I’m going into my second year of university and I have some tips for you that I really wish I’d have known before I got to university:
40% is a safety net, not a target
We’ve all heard the myth of the 40% rule in your first year, and how your first year doesn’t matter to your overall degree. This isn’t as true as you think. Your first year at university is not there to be a throw away year. Think of your first year experience as a practice round. That 40% minimum pass rate is a safety net put under you to help you learn how to balance your studies. If you rely too heavily on that net you will panic once it’s taken away. So, when it comes to those terrifyingly hard essays, remember that 40% is there to help; it won’t ruin your degree if you only get 40% but don’t make the mistake of aiming to just scrape it. The results of the first year can impact on your overall degree if you are on a borderline classification. Act like it isn’t there, because come second year, it won’t be.
DO NOT download food apps
There is a good chance you’ve just had about £3,000 dropped into your bank account, and you think that going on a spending spree is a fun idea. Let me tell you right now, that money does not last! One of the things that will get you is takeaway apps. Don’t download them. The temptation to buy a takeaway instead of eating home cooked food every night gets too strong when you have it on your phone.
Stop spending your money before you get here
When it comes to moving to university you just need to bring the things you seriously know you are going to need. Plates, pans, bedding, clothes, bathroom equipment, and that one stuffed animal you hide under your pillows when your flatmates visit. Everything else can wait, seriously don’t go out buying yourself 47 different coloured folders, and a supply of stationery that would make a professional artist jealous, because there is a good chance you won’t need most of it. Wait until you get here, meet your tutors and get suggestions from them what you need because otherwise you’ll end up with a lot of clutter in your room. If anything just get a notebook and some pens. It’s best to type your notes up and save them on Google Drive or Dropbox, you will likely be handing in everything digitally anyway.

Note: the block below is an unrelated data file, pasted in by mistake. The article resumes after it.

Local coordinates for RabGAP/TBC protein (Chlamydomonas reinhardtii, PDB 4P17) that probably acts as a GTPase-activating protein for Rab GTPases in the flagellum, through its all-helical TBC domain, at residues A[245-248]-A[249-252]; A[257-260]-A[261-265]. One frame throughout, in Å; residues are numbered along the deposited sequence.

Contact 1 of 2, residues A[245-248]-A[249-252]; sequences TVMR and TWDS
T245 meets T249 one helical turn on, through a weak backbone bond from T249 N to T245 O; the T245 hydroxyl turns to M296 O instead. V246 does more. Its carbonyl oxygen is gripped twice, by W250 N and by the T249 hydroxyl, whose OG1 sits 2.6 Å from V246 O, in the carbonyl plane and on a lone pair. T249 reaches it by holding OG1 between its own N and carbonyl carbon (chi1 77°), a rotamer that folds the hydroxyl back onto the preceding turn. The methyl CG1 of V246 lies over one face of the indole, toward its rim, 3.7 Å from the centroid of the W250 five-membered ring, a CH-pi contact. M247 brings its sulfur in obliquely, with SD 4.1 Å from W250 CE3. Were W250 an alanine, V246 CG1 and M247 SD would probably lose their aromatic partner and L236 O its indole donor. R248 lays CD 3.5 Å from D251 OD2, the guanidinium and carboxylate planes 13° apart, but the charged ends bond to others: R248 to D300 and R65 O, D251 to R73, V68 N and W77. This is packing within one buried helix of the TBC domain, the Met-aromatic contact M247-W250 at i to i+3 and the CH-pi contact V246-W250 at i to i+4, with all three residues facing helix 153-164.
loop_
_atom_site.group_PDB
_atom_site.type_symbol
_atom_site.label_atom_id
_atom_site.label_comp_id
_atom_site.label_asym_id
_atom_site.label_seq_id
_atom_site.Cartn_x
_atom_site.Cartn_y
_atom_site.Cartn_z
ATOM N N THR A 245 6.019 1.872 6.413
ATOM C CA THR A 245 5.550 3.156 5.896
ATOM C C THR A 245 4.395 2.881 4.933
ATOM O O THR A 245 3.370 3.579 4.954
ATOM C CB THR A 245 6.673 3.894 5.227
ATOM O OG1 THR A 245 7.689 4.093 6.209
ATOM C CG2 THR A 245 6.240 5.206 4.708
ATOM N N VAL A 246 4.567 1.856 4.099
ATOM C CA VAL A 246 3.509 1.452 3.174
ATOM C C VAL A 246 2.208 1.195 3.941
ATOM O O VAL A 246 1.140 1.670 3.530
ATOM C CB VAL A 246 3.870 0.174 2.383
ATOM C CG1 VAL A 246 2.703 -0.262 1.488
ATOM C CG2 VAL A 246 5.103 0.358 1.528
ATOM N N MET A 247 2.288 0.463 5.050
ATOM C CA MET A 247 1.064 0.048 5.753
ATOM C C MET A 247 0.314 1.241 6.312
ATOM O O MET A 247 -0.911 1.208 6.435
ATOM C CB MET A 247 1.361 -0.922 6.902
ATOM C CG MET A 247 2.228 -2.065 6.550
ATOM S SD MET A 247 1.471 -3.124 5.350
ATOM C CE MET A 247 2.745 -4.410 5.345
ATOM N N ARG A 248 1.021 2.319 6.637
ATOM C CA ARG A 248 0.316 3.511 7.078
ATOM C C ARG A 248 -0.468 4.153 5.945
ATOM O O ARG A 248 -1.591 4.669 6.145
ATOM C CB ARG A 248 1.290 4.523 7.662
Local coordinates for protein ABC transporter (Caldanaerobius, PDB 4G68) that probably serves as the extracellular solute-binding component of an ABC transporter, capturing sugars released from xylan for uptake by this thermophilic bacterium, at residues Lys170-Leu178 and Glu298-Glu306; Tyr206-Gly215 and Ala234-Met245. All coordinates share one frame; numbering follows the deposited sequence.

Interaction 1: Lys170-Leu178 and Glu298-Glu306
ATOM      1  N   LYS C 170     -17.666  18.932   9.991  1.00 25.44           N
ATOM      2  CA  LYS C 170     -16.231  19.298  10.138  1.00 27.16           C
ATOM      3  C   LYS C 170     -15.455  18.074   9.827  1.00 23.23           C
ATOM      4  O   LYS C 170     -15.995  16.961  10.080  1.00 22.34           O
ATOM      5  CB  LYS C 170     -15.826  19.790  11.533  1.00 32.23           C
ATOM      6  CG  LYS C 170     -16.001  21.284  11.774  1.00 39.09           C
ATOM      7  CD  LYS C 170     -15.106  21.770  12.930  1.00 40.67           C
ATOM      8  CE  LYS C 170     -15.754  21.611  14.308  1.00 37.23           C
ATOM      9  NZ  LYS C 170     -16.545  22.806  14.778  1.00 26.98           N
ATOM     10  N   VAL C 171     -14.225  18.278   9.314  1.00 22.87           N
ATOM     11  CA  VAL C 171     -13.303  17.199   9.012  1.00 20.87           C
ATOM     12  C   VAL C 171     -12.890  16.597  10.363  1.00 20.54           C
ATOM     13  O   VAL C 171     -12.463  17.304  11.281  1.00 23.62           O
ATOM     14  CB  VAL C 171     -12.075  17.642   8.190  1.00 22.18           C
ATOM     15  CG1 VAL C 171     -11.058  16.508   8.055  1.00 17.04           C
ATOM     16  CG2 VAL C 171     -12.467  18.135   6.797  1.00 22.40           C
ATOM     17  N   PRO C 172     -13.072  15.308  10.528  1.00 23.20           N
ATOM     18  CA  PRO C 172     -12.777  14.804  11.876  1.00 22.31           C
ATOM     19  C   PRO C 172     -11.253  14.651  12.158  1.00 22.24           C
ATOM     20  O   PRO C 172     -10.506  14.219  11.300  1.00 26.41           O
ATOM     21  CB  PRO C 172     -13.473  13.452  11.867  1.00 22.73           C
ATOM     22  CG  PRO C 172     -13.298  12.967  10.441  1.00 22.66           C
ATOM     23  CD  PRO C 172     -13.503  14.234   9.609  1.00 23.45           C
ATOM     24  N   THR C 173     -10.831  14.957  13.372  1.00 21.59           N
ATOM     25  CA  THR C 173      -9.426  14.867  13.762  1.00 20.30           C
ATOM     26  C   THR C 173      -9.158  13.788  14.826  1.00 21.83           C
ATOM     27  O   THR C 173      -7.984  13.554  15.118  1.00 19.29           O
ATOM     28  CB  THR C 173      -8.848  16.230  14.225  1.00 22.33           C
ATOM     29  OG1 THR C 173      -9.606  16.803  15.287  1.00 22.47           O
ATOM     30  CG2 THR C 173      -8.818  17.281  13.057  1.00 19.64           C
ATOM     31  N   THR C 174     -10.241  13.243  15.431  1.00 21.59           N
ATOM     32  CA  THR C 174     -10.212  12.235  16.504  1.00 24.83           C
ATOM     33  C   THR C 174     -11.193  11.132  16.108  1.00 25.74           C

As a mature student I came into my first year at university with one thing most of you won’t have, and that is experience. If you’re fresh out of college your CV is probably pretty lacking in anything outside of the work experience you might have done in year 10. Go out there and find some volunteering opportunities. The university offers some and there are also countless charities in Derby for you to get into. Remembrance day is at the start of November, and the Royal British Legion is happy for the help from students when doing the poppy sales. Get out there and fill your CV up, it will really help when you start looking for a job.
You don’t have to be friends with your flatmates
Flatmates can be a fresher’s biggest concern. I know people who are best friends with their flatmates, but I also know people who aren’t. You don’t have to feel pressured to be friends with them. If you are staying in halls, then there is a solid chance you have no clue who your flatmates are, and you might even be dreading living with people you’ve never met before. Flatmates can be your chance to learn some tolerance. Get to know them, develop some kind of bond, but if your interests aren’t the same that’s fine, a friendly hello in the kitchen, and a question of how they are doing is all you need. Just make sure you respect their privacy, and their belongings.
Become who you want to be
University is a place of discovering who you are, but it is also a pretty good place to become who you want to be, or discover who you’ve been all along. This point doesn’t apply to everyone, but for people coming to university who are members of LGBTQA+ and haven’t had the proper chance to come out yet, university is a great place to figure yourself out. There is an entire society dedicated towards LGBTQA+, Derby Pride also happens around the day you arrive, people here are understanding about it all, and the student support team are also there to give a helping hand if you need it.